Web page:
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All is not well at Equitas, the entity created to take over all those troublesome insurance claims that threatened to overwhelm Lloyd’s of London.

Sir David Rowland, the Lloyd’s chairman, spent months selling the Lloyd’s Names on the merits of a recovery plan, Reconstruction and Renewal. Names who subscribed to R&R would pay one last cheque to settle their losses at Lloyd’s.

No more cash calls. No more uncertainty. Equitas would act as a fire-wall between the new Lloyd’s and open-ended claims dating back half a century. Someone was being optimistic. Four years on, Equitas is effectively bust: a huge and unforeseen rise in US asbestosis claims has left it facing a huge cash crisis.

No-one knows just how big the final sum will be. The knock-on could even find its way back to 34,000 long-suffering Names who are technically reinsured into Equitas.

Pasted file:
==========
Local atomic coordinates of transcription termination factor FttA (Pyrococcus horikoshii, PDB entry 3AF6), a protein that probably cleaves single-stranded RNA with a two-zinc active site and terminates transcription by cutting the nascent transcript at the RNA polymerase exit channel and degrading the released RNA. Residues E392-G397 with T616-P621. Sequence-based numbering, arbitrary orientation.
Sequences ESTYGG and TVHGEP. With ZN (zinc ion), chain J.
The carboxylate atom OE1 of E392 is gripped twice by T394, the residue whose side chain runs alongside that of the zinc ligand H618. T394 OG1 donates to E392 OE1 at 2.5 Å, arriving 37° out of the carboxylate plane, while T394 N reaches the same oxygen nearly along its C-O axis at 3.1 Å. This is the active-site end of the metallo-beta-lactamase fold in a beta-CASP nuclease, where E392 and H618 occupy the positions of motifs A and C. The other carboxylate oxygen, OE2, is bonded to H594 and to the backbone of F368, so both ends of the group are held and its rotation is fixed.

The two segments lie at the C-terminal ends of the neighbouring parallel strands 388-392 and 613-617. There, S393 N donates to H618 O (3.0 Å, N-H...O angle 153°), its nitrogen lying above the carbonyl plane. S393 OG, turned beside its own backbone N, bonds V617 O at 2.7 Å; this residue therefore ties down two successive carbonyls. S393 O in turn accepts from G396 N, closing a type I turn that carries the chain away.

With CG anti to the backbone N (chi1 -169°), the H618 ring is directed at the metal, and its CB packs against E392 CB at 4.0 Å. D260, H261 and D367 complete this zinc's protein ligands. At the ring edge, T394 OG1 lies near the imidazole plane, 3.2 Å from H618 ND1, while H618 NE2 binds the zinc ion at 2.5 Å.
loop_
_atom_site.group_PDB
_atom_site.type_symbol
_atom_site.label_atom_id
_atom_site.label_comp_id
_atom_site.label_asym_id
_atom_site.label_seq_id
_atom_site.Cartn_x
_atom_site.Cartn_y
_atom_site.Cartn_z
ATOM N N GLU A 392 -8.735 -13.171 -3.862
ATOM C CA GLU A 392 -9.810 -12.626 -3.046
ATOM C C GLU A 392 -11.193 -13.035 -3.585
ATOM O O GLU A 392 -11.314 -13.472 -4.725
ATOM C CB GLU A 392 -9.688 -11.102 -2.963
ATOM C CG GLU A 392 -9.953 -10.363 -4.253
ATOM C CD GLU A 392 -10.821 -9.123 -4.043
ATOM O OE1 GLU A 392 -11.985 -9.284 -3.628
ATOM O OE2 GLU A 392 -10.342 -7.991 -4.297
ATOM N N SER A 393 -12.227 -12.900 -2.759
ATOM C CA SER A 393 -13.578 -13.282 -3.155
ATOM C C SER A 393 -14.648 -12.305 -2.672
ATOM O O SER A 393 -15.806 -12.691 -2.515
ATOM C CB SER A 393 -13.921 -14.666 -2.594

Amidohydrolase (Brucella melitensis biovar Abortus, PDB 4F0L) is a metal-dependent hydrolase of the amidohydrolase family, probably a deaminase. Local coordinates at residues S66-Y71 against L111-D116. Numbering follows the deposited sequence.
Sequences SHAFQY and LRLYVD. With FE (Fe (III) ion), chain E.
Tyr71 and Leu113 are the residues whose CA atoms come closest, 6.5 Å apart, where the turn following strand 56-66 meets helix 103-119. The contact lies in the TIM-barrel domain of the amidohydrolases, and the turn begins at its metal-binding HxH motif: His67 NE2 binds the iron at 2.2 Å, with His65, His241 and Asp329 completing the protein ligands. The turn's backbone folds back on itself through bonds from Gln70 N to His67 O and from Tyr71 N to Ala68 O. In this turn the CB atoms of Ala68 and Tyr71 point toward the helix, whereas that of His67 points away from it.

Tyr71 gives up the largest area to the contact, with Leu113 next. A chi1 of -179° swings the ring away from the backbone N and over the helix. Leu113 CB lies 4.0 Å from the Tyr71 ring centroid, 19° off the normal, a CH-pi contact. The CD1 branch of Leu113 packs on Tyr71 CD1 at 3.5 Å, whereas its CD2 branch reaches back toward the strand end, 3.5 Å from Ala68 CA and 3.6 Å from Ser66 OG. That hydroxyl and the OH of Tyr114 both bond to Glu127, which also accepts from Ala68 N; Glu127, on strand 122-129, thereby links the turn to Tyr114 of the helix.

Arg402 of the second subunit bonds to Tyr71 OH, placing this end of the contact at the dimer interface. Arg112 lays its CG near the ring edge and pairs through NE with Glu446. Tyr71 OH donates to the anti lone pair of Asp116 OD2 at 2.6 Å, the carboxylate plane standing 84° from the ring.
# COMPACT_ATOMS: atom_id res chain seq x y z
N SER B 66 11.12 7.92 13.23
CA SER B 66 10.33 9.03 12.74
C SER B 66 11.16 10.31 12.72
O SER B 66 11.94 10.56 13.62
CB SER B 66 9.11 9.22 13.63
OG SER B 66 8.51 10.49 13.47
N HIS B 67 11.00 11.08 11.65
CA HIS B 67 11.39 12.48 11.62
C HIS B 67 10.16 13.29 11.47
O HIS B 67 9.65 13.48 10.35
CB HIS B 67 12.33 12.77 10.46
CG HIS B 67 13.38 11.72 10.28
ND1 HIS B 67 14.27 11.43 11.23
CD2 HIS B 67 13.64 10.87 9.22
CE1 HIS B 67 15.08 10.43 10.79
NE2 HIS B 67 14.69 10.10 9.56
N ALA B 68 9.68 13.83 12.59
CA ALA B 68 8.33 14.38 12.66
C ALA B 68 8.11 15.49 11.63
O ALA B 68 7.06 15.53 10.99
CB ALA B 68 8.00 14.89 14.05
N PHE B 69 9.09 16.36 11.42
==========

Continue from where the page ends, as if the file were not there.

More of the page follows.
Where, one wonders, does this leave Sir David and his merry men? They will no doubt cite the actuaries saying that forecasts were accurate at the time. Yet there is evidence that Lloyd’s insiders were made aware of the dangers as far back as the early 1980s. And they continued to write business.

Even leaving the more extreme views aside, the whole basis on which R&R was crafted looks increasingly shaky. In May 1996, a ‘sweetened’ offer sliced #900m off the amount Names were being asked to contribute to Equitas.

Now it looks as though they should have been paying more, not less.

Sir David’s chief lieutenant through much of the negotiations was Peter Middleton, the former monk who ended up as Lloyd’s chief executive. He resigned some months before the deal was approved.

Middleton’s successor was there to see Rowland seal the success of R&R with three rings of the famous Lutine Bell. And he was? None other than Ron Sandler, the man appointed by the Treasury to lead an inquiry into UK retail financial services.

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